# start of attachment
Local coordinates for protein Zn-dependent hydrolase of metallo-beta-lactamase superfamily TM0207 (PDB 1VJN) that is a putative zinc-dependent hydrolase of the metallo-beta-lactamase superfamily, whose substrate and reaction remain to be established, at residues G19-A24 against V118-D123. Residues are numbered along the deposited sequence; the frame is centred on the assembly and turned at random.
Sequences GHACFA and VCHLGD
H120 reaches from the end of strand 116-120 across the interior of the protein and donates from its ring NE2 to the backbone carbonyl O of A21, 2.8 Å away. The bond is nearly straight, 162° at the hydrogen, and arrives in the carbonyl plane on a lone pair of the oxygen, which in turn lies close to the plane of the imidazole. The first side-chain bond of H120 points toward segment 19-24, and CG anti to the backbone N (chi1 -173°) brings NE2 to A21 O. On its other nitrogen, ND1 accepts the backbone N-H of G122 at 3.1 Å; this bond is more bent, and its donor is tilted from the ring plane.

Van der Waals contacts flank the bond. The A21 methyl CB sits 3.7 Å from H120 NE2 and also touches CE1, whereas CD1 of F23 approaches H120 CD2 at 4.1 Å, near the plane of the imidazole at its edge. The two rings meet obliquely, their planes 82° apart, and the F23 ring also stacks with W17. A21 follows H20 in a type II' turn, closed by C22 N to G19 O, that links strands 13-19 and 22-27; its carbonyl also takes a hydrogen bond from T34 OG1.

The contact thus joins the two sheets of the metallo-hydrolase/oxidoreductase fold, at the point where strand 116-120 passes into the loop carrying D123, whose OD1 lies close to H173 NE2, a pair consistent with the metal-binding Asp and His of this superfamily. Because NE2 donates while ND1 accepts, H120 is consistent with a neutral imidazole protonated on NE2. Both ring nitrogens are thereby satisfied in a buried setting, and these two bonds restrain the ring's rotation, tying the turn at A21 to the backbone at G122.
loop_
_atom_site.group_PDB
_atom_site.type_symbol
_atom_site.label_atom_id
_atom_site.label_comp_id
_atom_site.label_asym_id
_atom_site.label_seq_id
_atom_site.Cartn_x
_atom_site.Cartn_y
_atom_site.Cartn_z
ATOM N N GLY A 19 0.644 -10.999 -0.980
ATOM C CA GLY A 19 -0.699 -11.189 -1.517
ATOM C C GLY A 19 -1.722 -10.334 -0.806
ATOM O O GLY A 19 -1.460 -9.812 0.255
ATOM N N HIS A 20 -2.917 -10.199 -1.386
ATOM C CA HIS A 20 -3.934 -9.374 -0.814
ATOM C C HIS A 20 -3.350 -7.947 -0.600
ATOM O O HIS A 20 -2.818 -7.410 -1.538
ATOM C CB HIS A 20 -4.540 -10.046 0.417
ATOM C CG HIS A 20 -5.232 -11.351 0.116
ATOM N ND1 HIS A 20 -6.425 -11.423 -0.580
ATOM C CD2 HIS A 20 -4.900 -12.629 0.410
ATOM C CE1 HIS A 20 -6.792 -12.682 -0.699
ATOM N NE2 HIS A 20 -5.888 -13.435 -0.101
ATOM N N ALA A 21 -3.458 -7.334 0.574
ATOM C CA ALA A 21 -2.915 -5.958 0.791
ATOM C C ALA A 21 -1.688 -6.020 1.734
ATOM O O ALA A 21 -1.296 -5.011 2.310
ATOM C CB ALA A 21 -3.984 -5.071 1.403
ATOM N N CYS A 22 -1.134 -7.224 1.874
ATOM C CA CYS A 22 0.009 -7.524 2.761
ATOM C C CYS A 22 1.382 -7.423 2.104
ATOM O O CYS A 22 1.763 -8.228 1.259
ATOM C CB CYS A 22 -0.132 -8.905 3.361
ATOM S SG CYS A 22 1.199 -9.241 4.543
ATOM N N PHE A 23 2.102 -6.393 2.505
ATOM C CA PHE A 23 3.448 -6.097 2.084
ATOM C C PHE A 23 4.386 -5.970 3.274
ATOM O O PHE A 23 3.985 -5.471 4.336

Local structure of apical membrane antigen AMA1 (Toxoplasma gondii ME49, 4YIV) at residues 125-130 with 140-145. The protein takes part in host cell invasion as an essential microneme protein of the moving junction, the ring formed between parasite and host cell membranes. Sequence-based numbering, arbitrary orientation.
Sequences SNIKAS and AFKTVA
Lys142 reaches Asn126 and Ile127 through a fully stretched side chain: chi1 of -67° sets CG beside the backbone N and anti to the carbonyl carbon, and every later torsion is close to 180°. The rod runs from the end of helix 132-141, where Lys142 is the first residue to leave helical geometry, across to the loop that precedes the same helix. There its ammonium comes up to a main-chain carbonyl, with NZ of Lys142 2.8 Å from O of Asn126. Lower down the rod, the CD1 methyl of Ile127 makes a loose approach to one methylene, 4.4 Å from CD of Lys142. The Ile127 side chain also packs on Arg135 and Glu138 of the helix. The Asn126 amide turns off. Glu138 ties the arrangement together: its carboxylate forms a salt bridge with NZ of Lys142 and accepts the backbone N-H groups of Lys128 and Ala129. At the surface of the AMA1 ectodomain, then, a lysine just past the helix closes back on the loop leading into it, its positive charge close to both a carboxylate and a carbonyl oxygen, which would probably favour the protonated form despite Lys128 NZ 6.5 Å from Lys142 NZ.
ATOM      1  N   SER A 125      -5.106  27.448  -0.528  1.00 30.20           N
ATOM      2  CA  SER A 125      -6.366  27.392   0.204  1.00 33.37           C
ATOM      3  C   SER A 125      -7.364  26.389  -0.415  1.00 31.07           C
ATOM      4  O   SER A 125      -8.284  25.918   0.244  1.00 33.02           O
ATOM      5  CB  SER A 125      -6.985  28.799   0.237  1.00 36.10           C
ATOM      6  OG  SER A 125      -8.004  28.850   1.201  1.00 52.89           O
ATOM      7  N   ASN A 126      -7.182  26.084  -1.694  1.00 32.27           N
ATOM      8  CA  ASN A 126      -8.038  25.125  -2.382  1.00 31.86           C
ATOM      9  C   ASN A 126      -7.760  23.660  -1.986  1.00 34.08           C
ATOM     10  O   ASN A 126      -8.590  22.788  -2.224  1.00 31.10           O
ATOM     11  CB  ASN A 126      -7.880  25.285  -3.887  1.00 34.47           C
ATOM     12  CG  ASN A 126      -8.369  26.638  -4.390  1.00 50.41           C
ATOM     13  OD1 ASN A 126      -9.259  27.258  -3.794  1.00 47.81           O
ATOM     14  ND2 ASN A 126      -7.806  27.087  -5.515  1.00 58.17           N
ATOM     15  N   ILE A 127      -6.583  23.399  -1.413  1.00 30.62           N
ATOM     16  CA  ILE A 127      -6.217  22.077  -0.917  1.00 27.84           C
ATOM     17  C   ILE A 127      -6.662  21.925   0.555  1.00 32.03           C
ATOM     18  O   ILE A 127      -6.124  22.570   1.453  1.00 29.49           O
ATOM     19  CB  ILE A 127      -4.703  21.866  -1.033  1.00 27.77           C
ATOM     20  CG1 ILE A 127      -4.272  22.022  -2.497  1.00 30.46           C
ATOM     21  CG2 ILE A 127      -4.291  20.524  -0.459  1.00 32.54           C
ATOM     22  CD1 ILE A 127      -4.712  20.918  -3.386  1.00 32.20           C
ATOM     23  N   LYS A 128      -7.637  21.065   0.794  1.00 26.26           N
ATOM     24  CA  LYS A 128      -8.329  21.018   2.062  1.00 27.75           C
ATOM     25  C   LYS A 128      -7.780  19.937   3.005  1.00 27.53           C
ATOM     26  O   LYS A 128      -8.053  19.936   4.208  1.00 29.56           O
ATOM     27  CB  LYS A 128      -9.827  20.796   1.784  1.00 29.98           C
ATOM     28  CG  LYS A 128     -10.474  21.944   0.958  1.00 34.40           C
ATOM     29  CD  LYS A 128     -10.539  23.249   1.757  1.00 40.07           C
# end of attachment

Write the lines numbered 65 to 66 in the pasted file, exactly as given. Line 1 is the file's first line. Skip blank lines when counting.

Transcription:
ATOM     18  O   ILE A 127      -6.124  22.570   1.453  1.00 29.49           O
ATOM     19  CB  ILE A 127      -4.703  21.866  -1.033  1.00 27.77           C